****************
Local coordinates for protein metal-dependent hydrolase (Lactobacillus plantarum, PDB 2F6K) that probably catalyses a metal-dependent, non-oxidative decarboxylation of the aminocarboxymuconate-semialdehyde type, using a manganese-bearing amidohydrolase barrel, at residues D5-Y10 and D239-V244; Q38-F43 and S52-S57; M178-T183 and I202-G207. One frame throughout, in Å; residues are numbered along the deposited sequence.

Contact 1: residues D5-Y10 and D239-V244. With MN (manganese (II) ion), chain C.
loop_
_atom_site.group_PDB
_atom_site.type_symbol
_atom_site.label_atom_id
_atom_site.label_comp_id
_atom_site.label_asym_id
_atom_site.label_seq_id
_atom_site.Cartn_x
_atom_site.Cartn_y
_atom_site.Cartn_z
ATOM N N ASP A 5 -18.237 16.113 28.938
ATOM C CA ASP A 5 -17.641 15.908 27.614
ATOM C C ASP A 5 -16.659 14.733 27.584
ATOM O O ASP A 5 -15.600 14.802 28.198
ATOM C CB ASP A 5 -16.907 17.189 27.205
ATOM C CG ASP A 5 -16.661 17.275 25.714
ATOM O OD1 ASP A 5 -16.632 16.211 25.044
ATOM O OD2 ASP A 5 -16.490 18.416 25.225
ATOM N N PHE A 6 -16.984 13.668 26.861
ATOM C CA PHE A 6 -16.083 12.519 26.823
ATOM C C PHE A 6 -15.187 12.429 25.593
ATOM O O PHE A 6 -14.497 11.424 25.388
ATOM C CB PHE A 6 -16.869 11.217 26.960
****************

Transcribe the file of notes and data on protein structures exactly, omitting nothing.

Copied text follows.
Local coordinates for protein metal-dependent hydrolase (Lactobacillus plantarum, PDB 2F6K) that probably catalyses a metal-dependent, non-oxidative decarboxylation of the aminocarboxymuconate-semialdehyde type, using a manganese-bearing amidohydrolase barrel, at residues D5-Y10 and D239-V244; Q38-F43 and S52-S57; M178-T183 and I202-G207. One frame throughout, in Å; residues are numbered along the deposited sequence.

Contact 1: residues D5-Y10 and D239-V244. With MN (manganese (II) ion), chain C.
loop_
_atom_site.group_PDB
_atom_site.type_symbol
_atom_site.label_atom_id
_atom_site.label_comp_id
_atom_site.label_asym_id
_atom_site.label_seq_id
_atom_site.Cartn_x
_atom_site.Cartn_y
_atom_site.Cartn_z
ATOM N N ASP A 5 -18.237 16.113 28.938
ATOM C CA ASP A 5 -17.641 15.908 27.614
ATOM C C ASP A 5 -16.659 14.733 27.584
ATOM O O ASP A 5 -15.600 14.802 28.198
ATOM C CB ASP A 5 -16.907 17.189 27.205
ATOM C CG ASP A 5 -16.661 17.275 25.714
ATOM O OD1 ASP A 5 -16.632 16.211 25.044
ATOM O OD2 ASP A 5 -16.490 18.416 25.225
ATOM N N PHE A 6 -16.984 13.668 26.861
ATOM C CA PHE A 6 -16.083 12.519 26.823
ATOM C C PHE A 6 -15.187 12.429 25.593
ATOM O O PHE A 6 -14.497 11.424 25.388
ATOM C CB PHE A 6 -16.869 11.217 26.960